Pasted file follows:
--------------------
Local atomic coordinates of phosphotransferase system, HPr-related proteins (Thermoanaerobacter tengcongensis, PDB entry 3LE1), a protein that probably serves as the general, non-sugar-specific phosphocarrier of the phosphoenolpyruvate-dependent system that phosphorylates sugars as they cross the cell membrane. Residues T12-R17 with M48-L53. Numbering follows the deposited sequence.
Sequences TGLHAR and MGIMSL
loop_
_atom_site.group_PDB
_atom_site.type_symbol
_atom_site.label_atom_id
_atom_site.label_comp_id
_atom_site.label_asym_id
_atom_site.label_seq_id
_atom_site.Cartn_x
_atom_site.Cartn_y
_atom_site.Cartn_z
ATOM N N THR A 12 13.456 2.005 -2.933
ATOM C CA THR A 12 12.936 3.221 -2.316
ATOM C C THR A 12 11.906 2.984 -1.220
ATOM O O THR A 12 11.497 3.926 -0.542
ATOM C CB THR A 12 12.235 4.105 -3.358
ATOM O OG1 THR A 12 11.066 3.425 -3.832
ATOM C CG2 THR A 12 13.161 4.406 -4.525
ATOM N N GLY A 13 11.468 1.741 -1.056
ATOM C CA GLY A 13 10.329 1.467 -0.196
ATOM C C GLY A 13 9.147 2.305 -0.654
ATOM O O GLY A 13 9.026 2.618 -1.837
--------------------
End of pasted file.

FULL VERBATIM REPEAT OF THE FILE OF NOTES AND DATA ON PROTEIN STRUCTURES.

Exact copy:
Local atomic coordinates of phosphotransferase system, HPr-related proteins (Thermoanaerobacter tengcongensis, PDB entry 3LE1), a protein that probably serves as the general, non-sugar-specific phosphocarrier of the phosphoenolpyruvate-dependent system that phosphorylates sugars as they cross the cell membrane. Residues T12-R17 with M48-L53. Numbering follows the deposited sequence.
Sequences TGLHAR and MGIMSL
loop_
_atom_site.group_PDB
_atom_site.type_symbol
_atom_site.label_atom_id
_atom_site.label_comp_id
_atom_site.label_asym_id
_atom_site.label_seq_id
_atom_site.Cartn_x
_atom_site.Cartn_y
_atom_site.Cartn_z
ATOM N N THR A 12 13.456 2.005 -2.933
ATOM C CA THR A 12 12.936 3.221 -2.316
ATOM C C THR A 12 11.906 2.984 -1.220
ATOM O O THR A 12 11.497 3.926 -0.542
ATOM C CB THR A 12 12.235 4.105 -3.358
ATOM O OG1 THR A 12 11.066 3.425 -3.832
ATOM C CG2 THR A 12 13.161 4.406 -4.525
ATOM N N GLY A 13 11.468 1.741 -1.056
ATOM C CA GLY A 13 10.329 1.467 -0.196
ATOM C C GLY A 13 9.147 2.305 -0.654
ATOM O O GLY A 13 9.026 2.618 -1.837